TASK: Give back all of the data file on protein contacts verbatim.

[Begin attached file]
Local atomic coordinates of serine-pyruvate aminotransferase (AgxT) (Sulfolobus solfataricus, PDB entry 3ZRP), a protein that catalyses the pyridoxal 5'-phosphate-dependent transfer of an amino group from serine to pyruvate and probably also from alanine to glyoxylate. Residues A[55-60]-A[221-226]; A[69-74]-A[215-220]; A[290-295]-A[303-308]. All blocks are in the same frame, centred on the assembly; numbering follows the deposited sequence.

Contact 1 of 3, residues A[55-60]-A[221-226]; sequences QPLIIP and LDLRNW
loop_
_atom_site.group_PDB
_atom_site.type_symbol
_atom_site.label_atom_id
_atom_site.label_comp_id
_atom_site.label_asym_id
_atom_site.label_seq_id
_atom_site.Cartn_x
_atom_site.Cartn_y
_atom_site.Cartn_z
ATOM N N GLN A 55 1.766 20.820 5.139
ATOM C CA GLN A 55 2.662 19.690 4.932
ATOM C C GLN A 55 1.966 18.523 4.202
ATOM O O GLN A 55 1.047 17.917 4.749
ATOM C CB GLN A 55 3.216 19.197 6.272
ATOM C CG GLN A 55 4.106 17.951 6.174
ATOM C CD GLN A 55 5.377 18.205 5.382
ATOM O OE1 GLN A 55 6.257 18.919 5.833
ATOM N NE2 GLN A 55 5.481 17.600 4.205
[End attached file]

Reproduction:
Local atomic coordinates of serine-pyruvate aminotransferase (AgxT) (Sulfolobus solfataricus, PDB entry 3ZRP), a protein that catalyses the pyridoxal 5'-phosphate-dependent transfer of an amino group from serine to pyruvate and probably also from alanine to glyoxylate. Residues A[55-60]-A[221-226]; A[69-74]-A[215-220]; A[290-295]-A[303-308]. All blocks are in the same frame, centred on the assembly; numbering follows the deposited sequence.

Contact 1 of 3, residues A[55-60]-A[221-226]; sequences QPLIIP and LDLRNW
loop_
_atom_site.group_PDB
_atom_site.type_symbol
_atom_site.label_atom_id
_atom_site.label_comp_id
_atom_site.label_asym_id
_atom_site.label_seq_id
_atom_site.Cartn_x
_atom_site.Cartn_y
_atom_site.Cartn_z
ATOM N N GLN A 55 1.766 20.820 5.139
ATOM C CA GLN A 55 2.662 19.690 4.932
ATOM C C GLN A 55 1.966 18.523 4.202
ATOM O O GLN A 55 1.047 17.917 4.749
ATOM C CB GLN A 55 3.216 19.197 6.272
ATOM C CG GLN A 55 4.106 17.951 6.174
ATOM C CD GLN A 55 5.377 18.205 5.382
ATOM O OE1 GLN A 55 6.257 18.919 5.833
ATOM N NE2 GLN A 55 5.481 17.600 4.205